15. Belch JJ, Dormandy J; CASPAR writing committee. Results of the randomized, placebo-controlled clopidogrel and acetylsalicylic acid in bypass surgery for peripheral arterial disease (CASPAR) trial. J Vasc Surg 2010;52:825–33.

16. Mehta SR, Tanguay JF, Eikelboom JW et al. Double-dose versus standard-dose clopidogrel and high-dose versus low-dose aspirin in individuals undergoing percutaneous coronary intervention for acute coronary syndromes (CURRENT-OASIS 7): a randomised factorial trial. Lancet 2010;376:1233–43.

17. Bauer T, Bouman HJ, van Werkum JW, Ford NF, ten Berg JM, Taubert D. Impact of CYP2C19 variant genotypes on clinical efficacy of antiplatelet treatment with clopidogrel: systematic review and meta-analysis. BMJ 2011;343:d4588.

18. Tantry U, Bonello L, Aradi D et al. Consensus and update on the definition of on-treatment platelet reactivity to adenosine diphosphate associated with ischemia and bleeding. J Am Coll Cardiol 2013;62:2261–73.

19. Cardoso RN, Benjo AM, DiNicolantonio JJ et al. Incidence of cardiovascular events and gastrointestinal bleeding in patients receiving clopidogrel with and without proton pump inhibitors: an updated meta-analysis. Open Heart 2015;2(1):e000248.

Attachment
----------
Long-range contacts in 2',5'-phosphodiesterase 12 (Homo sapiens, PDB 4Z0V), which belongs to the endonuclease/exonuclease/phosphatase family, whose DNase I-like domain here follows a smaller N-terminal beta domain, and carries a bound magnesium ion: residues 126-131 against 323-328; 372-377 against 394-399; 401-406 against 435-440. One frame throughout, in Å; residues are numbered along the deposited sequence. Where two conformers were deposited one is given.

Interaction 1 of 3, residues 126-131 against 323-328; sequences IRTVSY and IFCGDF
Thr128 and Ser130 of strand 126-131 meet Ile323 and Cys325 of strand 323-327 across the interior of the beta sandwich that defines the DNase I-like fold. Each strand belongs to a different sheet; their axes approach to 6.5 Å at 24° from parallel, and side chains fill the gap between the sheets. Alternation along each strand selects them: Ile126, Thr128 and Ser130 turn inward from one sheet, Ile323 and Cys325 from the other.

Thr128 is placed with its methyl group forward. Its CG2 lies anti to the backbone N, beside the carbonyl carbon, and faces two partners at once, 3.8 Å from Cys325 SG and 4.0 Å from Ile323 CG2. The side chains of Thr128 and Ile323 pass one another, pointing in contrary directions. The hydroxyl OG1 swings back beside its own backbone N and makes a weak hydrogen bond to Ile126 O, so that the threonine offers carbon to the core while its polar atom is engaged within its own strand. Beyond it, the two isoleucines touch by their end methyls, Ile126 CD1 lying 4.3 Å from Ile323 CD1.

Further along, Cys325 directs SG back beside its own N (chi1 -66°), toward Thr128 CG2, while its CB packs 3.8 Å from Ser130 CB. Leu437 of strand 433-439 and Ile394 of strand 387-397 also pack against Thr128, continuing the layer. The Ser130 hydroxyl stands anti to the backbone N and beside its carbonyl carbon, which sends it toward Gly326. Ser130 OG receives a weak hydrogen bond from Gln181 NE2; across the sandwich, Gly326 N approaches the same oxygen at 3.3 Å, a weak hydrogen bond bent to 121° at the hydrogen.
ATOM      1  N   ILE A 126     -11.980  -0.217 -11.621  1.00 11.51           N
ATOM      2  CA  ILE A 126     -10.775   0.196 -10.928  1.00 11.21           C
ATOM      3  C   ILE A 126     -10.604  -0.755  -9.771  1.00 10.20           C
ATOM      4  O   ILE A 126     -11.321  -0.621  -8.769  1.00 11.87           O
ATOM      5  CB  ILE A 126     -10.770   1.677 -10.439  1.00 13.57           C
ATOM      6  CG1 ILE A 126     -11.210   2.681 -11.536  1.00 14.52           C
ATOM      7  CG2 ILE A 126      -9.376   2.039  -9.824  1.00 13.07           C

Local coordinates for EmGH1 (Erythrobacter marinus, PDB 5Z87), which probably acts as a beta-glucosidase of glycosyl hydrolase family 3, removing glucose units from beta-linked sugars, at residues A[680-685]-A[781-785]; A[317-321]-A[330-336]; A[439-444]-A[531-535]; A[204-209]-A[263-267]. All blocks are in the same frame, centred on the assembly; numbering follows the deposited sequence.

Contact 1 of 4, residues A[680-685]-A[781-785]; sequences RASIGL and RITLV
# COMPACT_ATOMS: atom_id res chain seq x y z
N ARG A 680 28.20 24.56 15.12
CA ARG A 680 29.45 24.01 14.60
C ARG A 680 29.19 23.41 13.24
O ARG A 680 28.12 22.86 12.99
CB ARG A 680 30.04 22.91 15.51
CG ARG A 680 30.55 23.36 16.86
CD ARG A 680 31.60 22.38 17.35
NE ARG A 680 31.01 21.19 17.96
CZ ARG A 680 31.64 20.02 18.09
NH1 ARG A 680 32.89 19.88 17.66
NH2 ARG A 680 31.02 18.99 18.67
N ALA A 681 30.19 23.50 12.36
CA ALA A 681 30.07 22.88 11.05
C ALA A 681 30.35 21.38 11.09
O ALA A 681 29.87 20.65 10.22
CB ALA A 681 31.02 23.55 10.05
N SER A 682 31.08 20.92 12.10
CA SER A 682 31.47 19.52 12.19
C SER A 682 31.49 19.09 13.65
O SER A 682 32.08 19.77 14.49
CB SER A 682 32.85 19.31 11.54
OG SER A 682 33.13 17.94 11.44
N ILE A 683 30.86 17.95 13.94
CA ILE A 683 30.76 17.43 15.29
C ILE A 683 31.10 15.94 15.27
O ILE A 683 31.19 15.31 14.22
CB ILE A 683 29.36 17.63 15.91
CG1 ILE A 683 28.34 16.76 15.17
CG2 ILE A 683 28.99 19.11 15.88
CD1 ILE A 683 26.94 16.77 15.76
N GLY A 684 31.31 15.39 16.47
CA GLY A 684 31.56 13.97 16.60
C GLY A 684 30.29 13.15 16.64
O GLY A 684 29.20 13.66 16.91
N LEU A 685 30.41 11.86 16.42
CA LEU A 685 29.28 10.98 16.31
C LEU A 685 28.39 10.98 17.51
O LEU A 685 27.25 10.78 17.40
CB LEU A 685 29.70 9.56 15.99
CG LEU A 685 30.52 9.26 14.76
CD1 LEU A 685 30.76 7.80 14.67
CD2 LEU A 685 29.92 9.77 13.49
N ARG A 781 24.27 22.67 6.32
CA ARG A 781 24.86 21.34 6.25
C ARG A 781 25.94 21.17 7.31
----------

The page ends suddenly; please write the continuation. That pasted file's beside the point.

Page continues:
20. Saboureta P, Taiel-Sartral M. New antiplatelet agents in the treatment of acute coronary syndromes. Arch Cardiovasc Dis 2014:107:178–87.

21. Wiviott SD, Braunwald E, McCabe CH, et al. for the TRITON-TIMI 38 investigators. Prasugrel versus clopidogrel in patients with acute coronary syndromes. N Engl J Med 2007;357:2001–15.

22. Roe MT, Armstrong PW, Fox KA, et al. for the TRILOGY ACS investigators. Prasugrel versus clopidogrel for acute coronary syndromes without revascularization. N Engl J Med 2012;367:1297–309.

23. Wallentin L, Becker RC, Budaj A, et al. Ticagrelor versus clopidogrel in patients with acute coronary syndromes. N Engl J Med 2009;361:1045–57.

24. Steg P, Bhatt D, Hamm C, et al. Effect of cangrelor on periprocedural outcomes in percutaneous coronary interventions: a pooled analysis of patient-level data. Lancet 2013;382:1981–92.

25. Aradi D, Storey R, Komócsi A, et al. Expert position paper on the role of platelet function testing in patients undergoing percutaneous coronary intervention. Eur Heart J 2014;35:209–15.

26. Trenk D, Stone GW, Gawaz M, et al. A randomized trial of prasugrel versus clopidogrel in patients with high platelet reactivity on clopidogrel after elective percutaneous coronary intervention with implantation of drug-eluting stents: results of the TRIGGER-PCI (Testing Platelet Reactivity in Patients Undergoing Elective Stent Placement on Clopidogrel to Guide Alternative Therapy With Prasugrel) study. J Am Coll Cardiol 2012;59:2159–64.